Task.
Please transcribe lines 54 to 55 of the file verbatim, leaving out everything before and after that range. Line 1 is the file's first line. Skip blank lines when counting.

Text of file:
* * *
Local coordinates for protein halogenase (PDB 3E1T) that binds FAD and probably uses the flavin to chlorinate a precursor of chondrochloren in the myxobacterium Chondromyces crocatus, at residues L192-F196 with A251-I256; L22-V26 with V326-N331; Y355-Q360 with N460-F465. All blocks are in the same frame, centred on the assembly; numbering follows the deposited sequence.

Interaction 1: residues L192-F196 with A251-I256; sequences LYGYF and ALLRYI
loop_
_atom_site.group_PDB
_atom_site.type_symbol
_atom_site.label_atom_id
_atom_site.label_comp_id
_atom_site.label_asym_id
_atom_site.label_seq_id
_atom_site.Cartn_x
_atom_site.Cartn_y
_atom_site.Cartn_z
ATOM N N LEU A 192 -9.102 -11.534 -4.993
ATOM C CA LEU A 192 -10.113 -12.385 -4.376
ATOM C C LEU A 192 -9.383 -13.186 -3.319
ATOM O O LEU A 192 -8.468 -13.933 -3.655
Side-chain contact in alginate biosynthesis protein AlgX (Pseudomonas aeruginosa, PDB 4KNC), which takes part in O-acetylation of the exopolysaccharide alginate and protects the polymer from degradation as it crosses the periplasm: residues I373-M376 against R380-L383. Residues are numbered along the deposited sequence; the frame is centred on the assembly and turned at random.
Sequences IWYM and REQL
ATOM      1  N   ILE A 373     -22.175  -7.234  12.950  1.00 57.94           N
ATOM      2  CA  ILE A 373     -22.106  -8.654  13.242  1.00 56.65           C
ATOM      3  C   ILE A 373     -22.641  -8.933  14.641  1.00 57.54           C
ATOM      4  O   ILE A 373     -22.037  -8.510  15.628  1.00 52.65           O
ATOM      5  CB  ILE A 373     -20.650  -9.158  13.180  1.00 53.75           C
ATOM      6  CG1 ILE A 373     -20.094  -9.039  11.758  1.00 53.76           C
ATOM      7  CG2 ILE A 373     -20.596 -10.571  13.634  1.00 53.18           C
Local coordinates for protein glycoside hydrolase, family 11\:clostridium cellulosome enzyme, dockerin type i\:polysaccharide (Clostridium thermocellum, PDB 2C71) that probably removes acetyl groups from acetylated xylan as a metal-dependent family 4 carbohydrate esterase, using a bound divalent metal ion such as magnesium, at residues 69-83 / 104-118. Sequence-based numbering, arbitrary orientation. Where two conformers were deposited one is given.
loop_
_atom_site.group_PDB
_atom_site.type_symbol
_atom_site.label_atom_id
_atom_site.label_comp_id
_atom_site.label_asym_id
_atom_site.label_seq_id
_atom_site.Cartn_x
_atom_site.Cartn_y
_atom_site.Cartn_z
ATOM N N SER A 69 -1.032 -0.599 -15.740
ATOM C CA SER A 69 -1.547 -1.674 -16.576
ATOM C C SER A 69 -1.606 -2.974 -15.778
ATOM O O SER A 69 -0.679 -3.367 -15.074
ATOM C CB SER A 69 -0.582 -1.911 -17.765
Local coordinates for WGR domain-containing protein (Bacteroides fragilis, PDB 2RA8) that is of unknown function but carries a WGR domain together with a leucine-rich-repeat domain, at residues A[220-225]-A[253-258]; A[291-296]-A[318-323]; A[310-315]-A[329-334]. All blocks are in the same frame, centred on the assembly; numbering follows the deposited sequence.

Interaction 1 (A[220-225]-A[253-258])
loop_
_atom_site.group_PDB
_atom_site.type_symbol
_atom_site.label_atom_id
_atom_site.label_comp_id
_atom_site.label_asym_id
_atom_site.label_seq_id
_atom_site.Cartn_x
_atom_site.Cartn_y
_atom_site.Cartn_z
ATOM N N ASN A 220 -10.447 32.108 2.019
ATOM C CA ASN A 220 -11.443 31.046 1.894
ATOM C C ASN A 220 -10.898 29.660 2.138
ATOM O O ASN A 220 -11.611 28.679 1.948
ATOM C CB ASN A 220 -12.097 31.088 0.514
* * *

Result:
ATOM N N ASN A 220 -10.447 32.108 2.019
ATOM C CA ASN A 220 -11.443 31.046 1.894